4. Filtration systems throughout the Portland Public School system that were put in place as a result of this testing done in 2001 have not been maintained with the frequency required by their manufacturer/ the frequency required for the filtration systems to be effective
  5. My son has disabilities and illnesses as a result of his (documented) history of lead exposure.

In the case of my own sons, it is a medically necessitated action that their teachers only allow them to drink filtered water from home (because of their documented prior lead exposure). However, it could be argued that in a city like ours, with well-documented, widespread water-borne lead hazards, it constitutes a crime against the local school children that in the last 15 years the only remediation that has been done regarding this hazard is to employ the use of filtration systems that need perpetual monitoring and 3rd party oversight—which monitoring and 3rd party oversight is not being done, as it cannot be afforded in the Portland Public School system today.

A simple solution until they can fix this problem would be to have 5 gallon (10 gallon?) water delivery to a free-standing independent water dispensation system in the gym for all the children to use freely.


-Tamara Rubin
Parent of Lead Poisoned Children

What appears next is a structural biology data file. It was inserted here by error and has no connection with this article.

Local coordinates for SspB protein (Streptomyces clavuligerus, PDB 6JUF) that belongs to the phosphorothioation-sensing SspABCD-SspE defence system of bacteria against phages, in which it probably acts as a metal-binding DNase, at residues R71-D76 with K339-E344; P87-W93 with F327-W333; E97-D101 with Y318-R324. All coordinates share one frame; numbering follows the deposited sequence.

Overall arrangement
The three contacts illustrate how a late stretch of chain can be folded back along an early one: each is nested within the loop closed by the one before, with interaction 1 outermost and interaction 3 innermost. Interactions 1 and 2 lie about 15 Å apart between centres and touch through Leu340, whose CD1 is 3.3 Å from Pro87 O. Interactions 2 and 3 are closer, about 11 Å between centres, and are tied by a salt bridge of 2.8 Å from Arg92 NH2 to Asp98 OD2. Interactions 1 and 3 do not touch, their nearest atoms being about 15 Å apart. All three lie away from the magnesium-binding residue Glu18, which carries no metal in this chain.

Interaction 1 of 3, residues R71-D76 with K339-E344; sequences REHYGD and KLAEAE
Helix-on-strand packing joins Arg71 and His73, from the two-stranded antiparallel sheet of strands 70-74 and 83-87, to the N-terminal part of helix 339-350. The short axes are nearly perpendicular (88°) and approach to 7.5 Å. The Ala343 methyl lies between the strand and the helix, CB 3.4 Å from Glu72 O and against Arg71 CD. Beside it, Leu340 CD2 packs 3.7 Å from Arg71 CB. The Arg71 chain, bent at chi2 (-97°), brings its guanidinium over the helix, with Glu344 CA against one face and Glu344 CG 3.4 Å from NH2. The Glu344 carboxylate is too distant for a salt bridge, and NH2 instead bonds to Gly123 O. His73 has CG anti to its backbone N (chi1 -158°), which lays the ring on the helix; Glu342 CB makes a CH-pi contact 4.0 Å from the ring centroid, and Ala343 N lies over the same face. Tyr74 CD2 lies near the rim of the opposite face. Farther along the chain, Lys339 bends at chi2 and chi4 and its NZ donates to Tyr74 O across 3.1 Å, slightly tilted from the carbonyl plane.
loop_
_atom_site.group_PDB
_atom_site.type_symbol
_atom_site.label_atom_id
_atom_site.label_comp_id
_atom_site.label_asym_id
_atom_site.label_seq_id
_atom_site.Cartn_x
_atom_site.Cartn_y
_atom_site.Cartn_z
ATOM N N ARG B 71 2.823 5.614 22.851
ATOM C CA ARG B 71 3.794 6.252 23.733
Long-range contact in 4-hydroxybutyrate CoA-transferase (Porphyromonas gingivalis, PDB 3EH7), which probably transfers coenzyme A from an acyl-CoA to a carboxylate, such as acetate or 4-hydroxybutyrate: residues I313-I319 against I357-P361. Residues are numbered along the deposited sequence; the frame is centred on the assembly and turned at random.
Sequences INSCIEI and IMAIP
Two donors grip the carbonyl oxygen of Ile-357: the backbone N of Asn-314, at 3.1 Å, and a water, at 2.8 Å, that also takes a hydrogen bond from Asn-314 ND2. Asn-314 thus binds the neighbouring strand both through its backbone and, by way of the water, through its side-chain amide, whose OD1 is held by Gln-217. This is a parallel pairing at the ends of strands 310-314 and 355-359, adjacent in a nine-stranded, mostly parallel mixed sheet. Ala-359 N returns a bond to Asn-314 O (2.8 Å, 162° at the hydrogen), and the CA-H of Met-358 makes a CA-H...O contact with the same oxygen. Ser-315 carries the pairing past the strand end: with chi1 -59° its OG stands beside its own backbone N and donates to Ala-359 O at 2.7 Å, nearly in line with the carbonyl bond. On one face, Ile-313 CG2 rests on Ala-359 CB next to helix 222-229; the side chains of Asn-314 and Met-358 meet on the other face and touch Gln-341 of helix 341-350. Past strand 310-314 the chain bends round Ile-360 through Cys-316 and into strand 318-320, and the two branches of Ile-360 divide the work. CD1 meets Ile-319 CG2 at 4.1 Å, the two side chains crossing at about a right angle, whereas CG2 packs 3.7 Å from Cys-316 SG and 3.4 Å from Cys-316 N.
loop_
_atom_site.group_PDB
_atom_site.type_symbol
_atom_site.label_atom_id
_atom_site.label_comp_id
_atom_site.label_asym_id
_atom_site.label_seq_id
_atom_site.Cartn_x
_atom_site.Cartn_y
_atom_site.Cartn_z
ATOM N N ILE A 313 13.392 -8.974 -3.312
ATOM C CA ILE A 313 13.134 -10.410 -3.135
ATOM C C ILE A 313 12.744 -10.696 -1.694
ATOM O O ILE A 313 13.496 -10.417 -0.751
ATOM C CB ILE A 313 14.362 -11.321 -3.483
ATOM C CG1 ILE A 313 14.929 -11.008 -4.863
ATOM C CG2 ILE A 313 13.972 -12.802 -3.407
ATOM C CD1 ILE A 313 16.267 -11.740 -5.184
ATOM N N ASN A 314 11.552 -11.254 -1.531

Portland, Oregon



5 Responses to PPS Lewis Elementary School Lead-In-Water Levels

  1. Carissa Bonham January 14, 2016 at 9:46 am #

    I would be one pissed off mama bear! How did your confrontation with the school go (I’m assuming you confronted them?)

    • Tamara January 14, 2016 at 9:49 am #

      I just sent them an email this morning. Teachers are on board. I cc’d the press and the school attorney and the school facilities director. No response from any of them yet!

  2. Laura February 1, 2016 at 10:22 am #

    Hi Tamara – I have been following you for years, thank you for all you do! Quick question, here you posted your child’s school’s water results. Do you know if EVERY public school in the US is (has to be) tested? I’m trying to figure out if our school was tested. Best, Laura

    • Tamara February 3, 2016 at 9:58 am #

      There is no law requiring that all U.S. schools identify existing lead hazards (either in water or paint dust.)

  3. Ashley June 5, 2016 at 11:25 am #


    I am a parent of a Lewis school student. I was shocked to find this article. I stumbled across your article when I was looking for any new information on lead linked with Lewis. Just this week we received an email, multiple emails, admitting the lead problem in the water, and immediate shifting the blame around.

    Seeing as your article was posted in January, I am appalled that we are only just now hearing about this issue. The faucets and drinking fountains were just recently closed off to the staff and students. My current concern right now is my daughters symptoms, the most concerning being her short term memory loss. The mass of emails state they will be opening free clinics to do lead poisoning tests. But its too little too late in my opinion.